“In any situation, the person who can most accurately describe reality without laying blame will emerge as the leader, whether designated or not.”
It will also pay you to consider the following key questions:
You need to carefully consider the people who are or will be affected by the problem – the stakeholders in the matter. Find out their perspectives to keep in mind for your guidance. After all, concerns, problems and issues only arise because they create an impact on someone. Investigate fully who the main stakeholders are, the extent of their influence or reach – either groups or individuals – and whether they are friendly, hostile or neutral on the matter in question.
You may feel the problem is simple and obvious, and it may well be, but quite often problems prove to be complex, with several interrelated causes, and so you will want to ensure you have got to its core. If you are dealing with an interdepartmental committee, you may find the committee members own views are colored by the way the problem affects their area (where they stand depends on where they sit!), and therefore it is important to reach agreement on the core problem.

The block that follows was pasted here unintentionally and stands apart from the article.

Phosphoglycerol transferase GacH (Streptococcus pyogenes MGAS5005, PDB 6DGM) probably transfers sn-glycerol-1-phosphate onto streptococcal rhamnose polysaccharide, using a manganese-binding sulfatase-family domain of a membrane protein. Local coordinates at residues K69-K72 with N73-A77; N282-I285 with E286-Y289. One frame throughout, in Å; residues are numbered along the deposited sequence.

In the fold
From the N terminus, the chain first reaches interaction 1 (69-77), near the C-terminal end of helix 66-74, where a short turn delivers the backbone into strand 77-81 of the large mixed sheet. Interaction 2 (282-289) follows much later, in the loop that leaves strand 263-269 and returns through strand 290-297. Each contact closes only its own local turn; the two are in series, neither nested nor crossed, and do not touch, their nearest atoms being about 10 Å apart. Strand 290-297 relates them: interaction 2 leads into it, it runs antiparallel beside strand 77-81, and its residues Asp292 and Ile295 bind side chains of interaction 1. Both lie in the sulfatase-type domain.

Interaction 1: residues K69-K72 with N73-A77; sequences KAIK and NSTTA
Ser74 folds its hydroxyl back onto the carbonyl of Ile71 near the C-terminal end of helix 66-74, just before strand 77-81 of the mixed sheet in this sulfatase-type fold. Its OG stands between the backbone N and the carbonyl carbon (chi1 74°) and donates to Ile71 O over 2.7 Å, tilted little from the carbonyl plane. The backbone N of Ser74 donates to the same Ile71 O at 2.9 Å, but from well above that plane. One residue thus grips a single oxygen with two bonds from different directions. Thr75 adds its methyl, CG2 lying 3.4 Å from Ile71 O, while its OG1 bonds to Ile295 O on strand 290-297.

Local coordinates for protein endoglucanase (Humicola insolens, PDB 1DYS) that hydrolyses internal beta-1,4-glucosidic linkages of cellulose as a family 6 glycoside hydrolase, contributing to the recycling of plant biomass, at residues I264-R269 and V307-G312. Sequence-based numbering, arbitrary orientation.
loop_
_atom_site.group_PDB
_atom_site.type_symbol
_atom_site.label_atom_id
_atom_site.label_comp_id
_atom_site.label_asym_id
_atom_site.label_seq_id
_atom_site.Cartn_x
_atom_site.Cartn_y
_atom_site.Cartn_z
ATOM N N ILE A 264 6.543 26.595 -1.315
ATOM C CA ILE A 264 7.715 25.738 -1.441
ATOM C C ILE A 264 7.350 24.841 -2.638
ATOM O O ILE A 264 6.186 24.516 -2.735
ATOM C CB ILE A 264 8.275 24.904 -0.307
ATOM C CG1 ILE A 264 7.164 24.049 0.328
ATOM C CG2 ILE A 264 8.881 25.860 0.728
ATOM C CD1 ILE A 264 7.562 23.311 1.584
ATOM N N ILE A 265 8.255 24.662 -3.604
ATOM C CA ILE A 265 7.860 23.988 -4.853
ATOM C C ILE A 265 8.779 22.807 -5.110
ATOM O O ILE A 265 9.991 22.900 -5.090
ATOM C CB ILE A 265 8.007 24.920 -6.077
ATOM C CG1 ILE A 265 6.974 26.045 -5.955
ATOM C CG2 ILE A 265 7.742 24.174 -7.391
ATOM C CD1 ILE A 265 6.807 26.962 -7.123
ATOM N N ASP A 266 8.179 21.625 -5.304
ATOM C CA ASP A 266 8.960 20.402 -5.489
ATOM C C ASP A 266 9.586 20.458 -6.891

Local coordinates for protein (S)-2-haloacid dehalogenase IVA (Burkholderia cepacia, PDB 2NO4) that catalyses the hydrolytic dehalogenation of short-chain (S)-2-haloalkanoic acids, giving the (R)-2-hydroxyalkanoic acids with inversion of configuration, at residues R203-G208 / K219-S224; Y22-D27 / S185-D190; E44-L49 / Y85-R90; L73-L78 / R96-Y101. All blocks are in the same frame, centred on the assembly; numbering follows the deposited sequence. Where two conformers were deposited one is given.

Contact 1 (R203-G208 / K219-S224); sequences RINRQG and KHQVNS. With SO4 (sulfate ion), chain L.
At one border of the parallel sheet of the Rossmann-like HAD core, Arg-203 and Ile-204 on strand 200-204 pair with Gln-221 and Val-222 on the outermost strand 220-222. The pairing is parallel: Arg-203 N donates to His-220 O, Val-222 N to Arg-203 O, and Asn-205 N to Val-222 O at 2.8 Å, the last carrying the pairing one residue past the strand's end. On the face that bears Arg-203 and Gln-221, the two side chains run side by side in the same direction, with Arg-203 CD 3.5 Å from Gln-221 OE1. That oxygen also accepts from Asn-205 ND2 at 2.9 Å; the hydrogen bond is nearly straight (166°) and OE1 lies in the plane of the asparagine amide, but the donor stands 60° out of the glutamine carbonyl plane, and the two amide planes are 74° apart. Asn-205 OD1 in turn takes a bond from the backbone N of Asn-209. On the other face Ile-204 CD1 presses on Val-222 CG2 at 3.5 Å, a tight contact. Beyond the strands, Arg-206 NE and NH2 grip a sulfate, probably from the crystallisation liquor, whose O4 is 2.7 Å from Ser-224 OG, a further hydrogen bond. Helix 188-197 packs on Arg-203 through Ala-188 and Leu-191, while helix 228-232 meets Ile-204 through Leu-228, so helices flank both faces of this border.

The answers to the key questions will enable you to succinctly summarize the main facts of the problem in a sentence or short paragraph. Write or type your summary because the act of turning it into words on paper helps to clarify your thoughts and the thoughts of the people who have briefed you.
Ensure your problem summary or statement is written objectively. Don’t get drawn into offering initial thoughts about the solution until you have learned enough facts to do so confidently. At the least, you can say they are only your initial, tentative thoughts and that you need to do some more preparation before you can develop goals, objectives and recommended action.
Here are some sample problem statements arising from analysis: